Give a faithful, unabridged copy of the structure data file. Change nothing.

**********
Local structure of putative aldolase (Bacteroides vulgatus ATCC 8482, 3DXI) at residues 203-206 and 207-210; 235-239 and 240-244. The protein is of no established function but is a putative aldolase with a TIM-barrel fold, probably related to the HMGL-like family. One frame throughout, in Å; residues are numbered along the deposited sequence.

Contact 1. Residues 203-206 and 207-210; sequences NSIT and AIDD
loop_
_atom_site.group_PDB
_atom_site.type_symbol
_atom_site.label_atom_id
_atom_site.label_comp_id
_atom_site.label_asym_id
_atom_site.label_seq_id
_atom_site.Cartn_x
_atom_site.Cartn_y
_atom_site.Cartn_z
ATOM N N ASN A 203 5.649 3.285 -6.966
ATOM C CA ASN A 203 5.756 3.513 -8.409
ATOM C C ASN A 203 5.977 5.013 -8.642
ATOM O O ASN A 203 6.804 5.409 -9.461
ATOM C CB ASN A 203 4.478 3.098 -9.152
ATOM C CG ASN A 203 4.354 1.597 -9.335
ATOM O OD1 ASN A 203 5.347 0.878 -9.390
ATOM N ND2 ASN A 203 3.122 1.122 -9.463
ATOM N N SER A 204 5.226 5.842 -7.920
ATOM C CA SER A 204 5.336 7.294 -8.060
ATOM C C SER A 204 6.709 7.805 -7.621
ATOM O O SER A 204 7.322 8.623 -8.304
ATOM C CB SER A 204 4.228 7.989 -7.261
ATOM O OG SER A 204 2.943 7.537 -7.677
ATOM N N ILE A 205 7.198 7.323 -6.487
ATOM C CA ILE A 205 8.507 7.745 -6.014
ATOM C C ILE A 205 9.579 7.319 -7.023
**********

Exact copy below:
Local structure of putative aldolase (Bacteroides vulgatus ATCC 8482, 3DXI) at residues 203-206 and 207-210; 235-239 and 240-244. The protein is of no established function but is a putative aldolase with a TIM-barrel fold, probably related to the HMGL-like family. One frame throughout, in Å; residues are numbered along the deposited sequence.

Contact 1. Residues 203-206 and 207-210; sequences NSIT and AIDD
loop_
_atom_site.group_PDB
_atom_site.type_symbol
_atom_site.label_atom_id
_atom_site.label_comp_id
_atom_site.label_asym_id
_atom_site.label_seq_id
_atom_site.Cartn_x
_atom_site.Cartn_y
_atom_site.Cartn_z
ATOM N N ASN A 203 5.649 3.285 -6.966
ATOM C CA ASN A 203 5.756 3.513 -8.409
ATOM C C ASN A 203 5.977 5.013 -8.642
ATOM O O ASN A 203 6.804 5.409 -9.461
ATOM C CB ASN A 203 4.478 3.098 -9.152
ATOM C CG ASN A 203 4.354 1.597 -9.335
ATOM O OD1 ASN A 203 5.347 0.878 -9.390
ATOM N ND2 ASN A 203 3.122 1.122 -9.463
ATOM N N SER A 204 5.226 5.842 -7.920
ATOM C CA SER A 204 5.336 7.294 -8.060
ATOM C C SER A 204 6.709 7.805 -7.621
ATOM O O SER A 204 7.322 8.623 -8.304
ATOM C CB SER A 204 4.228 7.989 -7.261
ATOM O OG SER A 204 2.943 7.537 -7.677
ATOM N N ILE A 205 7.198 7.323 -6.487
ATOM C CA ILE A 205 8.507 7.745 -6.014
ATOM C C ILE A 205 9.579 7.319 -7.023